I mean, seriously, Brian K. Think about it: The Fantasyland expansion project? Depending on who you talk to, that's $380 - $400 million right there (I'm told that the $250 - $300 million ceiling that had originally been set on this project got blown through once Tom Staggs, the newly installed Chairman of Walt Disney Parks & Resorts decided to swap those elaborately themed Cinderella & Sleeping Beauty meet-and-greet areas out for a Seven Dwarfs Mine Train ride). Now fold in all of the design & construction costs associated with taking that never-finished wing of Disney's Pop Century hotel and then turning that abandoned  worksite into the highly themed Disney's Art of Animation Resort PLUS those Villas at Disney's Grand Floridian Resort & Spa that DVC is building right now. Then  factor in the cost of all of the road widening that's  been going on lately along Buena Vista Drive between DHS's back entrance and Victory Way, the Golden Oak at Walt Disney World Resort project, the reimagining of Test Track, that new "Phineas and Ferb & You: A Brand New Reality" at Downtown Disney, the revamp of the Magic Kingdom's "The Magic, the Memories and You!" show, the costs involved with developing those "Sorcerers of the Magic Kingdom" & "Agent P's World Showcase Adventure" games  ... and we're now up to  a billion dollars worth of additions being added / improvements being made at  The Walt Disney World Resort without even breaking a sweat.

And then when you consider all of the time, money and research that the Company has already poured into WDW's  Fast Plus Pass project (which -- FYI -- begins its second round of onsite field testing at the Magic Kingdom later this month) ... Well, that's another $100 million plus right there. And should these tests go well and The Walt Disney Company then opt to go forward with full-blown implementation of its NextGen program for  the Walt Disney World Resort  ... Between all of the actual physical changes which the Imagineers will need to make in & around this 43-square mile piece of property  (EX: Doing things like changing the Rose Gardens off the Hub at the Magic Kingdom into a gated fireworks viewing area. Not to mention significantly upgrading the WDW Resort's overall wireless capabilities so that it can then actually support & serve all of those Guests who'll now be trying to make dinner reservations & book Fast Passes through their iPhones and Droids) ... Well, spread over four theme parks and 20+ onsite hotels, that'll easily be another billion right there.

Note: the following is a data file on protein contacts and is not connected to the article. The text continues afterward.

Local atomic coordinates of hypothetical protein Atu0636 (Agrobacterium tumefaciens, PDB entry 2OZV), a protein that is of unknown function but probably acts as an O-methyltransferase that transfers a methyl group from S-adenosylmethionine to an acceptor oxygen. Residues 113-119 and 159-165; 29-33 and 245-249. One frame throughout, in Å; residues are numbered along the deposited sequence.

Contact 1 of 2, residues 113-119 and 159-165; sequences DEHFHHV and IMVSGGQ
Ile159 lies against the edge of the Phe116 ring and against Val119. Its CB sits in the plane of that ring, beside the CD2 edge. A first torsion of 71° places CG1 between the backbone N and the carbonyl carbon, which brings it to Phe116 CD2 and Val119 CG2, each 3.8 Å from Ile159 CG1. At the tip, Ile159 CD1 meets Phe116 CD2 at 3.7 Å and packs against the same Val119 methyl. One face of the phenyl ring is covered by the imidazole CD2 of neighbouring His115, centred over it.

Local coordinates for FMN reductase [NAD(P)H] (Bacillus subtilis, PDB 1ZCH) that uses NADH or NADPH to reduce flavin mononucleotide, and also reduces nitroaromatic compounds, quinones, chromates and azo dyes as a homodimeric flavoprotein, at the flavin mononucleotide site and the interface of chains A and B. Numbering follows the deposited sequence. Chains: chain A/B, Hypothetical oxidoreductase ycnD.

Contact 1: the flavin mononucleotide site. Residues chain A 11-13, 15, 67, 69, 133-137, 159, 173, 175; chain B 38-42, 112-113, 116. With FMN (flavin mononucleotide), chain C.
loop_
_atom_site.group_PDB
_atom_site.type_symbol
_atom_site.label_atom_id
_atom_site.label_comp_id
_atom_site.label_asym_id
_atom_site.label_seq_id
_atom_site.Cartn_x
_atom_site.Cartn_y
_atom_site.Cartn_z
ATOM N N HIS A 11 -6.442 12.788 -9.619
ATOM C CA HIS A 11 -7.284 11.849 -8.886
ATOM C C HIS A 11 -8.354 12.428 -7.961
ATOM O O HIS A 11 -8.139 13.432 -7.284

Which brings us to the real issue here. A concept that some  Disney fanbois seem to have real trouble grasping:  The Walt Disney World Resort isn't the Disneyland Resort.